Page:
Back when most people worked in factories, productivity was constant. The assembly rolled by at its set pace and no matter what time of day or year it was, and you screwed a certain number of widgets together every hour. But research shows that in today’s knowledge economy, productivity is much more variable.
Far from working steadily eight hours a day, seven days a week, most knowledge workers have peaks and troughs of productivity, alternating intense periods of work with long stretches of cat videos and inbox shoveling. This is true not only within the work week but within seasons too. We’re more productive some times of day than others, but we’re also more productivity some times of year than others.
All of which begs the question, when are we generally at our best? When, on average, are people churning out the most work and when are they slacking? Data analysis company Priceonomics recently sifted through 1.8 million projects and 28 million tasks provided by project management company Redbooth to find out.
The most productive hour of the year
They shared a deep dive into the numbers on their blog, but here’s a spoiler for you: the high-water mark of our collective productivity each year is 11 a.m. on a Monday in October.
Some parts of that sentence probably require more explanation than others. Pretty much no one, for instance, is baffled as to why we’re all most productive on Monday. Everyone has experienced for themselves gung-ho start of the week energy and the sensation of it slowly ebbing so that, by Friday, you have to drag yourself into the office.
Here’s the data to back up that intuition: “The highest percentage of tasks (20.4 percent) are completed on everyone’s favorite day of the week: Monday. Tuesday (20.2 percent) is just behind — and after that task completion perfectly tapers off as the days progress toward the weekend.”
Nor are many people likely shocked to hear that we’re more productive before lunch. “The percentage of tasks completed (9.7 percent) peaks at 11 a.m. — just before the typical person takes lunch. Between 11 a.m. and 1 p.m., there’s a big dip in productivity (most likely, due to lunch), and after 1 p.m., productivity never quite returns to its peak, confirming that ‘post-lunch dip’ is real!” Priceonomics reveals.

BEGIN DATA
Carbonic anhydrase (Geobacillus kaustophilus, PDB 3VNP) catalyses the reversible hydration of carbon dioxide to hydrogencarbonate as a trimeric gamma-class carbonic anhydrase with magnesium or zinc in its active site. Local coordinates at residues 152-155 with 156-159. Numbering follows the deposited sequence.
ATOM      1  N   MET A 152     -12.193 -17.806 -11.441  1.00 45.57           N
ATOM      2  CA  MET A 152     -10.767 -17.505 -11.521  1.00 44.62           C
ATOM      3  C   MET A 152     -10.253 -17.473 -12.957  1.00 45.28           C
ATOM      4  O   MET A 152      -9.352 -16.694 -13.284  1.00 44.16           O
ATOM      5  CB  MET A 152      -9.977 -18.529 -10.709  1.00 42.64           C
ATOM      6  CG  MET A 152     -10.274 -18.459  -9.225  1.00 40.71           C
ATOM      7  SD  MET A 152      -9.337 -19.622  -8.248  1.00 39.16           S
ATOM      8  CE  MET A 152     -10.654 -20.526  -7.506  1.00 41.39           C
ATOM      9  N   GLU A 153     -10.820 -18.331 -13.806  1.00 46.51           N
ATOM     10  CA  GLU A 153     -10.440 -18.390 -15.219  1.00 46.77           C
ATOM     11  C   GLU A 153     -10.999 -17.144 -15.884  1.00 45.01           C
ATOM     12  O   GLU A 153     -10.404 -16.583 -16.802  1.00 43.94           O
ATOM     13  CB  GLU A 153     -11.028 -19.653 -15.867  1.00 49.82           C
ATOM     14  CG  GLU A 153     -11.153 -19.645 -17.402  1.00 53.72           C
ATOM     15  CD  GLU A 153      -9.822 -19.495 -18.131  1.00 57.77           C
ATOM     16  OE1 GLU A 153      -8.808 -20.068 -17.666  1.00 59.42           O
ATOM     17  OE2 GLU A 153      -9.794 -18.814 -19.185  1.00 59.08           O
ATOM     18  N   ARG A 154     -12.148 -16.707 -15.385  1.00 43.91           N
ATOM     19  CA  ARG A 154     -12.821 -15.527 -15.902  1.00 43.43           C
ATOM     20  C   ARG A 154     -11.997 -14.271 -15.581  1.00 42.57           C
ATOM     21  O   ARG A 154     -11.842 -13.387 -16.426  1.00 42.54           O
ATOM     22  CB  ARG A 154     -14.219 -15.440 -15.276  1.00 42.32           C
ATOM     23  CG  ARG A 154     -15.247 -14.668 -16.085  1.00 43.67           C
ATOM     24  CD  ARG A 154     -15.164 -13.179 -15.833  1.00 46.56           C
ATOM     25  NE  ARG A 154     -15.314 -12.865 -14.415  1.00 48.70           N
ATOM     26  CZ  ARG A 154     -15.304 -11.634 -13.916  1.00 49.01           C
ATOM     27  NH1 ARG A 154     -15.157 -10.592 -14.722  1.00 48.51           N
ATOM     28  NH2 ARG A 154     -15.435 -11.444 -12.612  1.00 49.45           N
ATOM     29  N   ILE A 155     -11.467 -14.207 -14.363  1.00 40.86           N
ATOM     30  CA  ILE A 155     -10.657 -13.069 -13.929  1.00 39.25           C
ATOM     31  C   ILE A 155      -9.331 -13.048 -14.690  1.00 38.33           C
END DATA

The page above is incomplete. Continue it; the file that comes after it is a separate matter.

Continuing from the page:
But while everything so far is completely intuitive, why October? Is it the brisk weather, post-summer vacation energy, or some other factor that makes fall the most productive time of the year?
“We complete far more tasks in the latter months — September (8.8 percent), October (9.5 percent), and November (9 percent) — than in the earlier months. We only complete 7.2 percent of our yearly tasks in January,” notes the post. “This may be because the early year is typically for setting goals, not completing them — and as we near year’s end, we’re struggling to get everything done.”
In short, “fall leads the pack — most likely because we’re cramming in work before the holidays in November and December.”
What’s the lesson here beyond the simple fascination factor of having so much data confirm most of our productivity intuitions? Perhaps that it’s not just you. Ebbs and flows of productivity are a universal part of knowledge work and, rather than try to fight your natural rhythms, you’ll probably benefit from working with them.
So cancel that mind-numbing conference call you have scheduled for Tuesday morning and move it to Thursday afternoon instead, and embrace your summer lull as preparation for the fall burst of energy you know will follow.
by Jessica Stillman, Inc.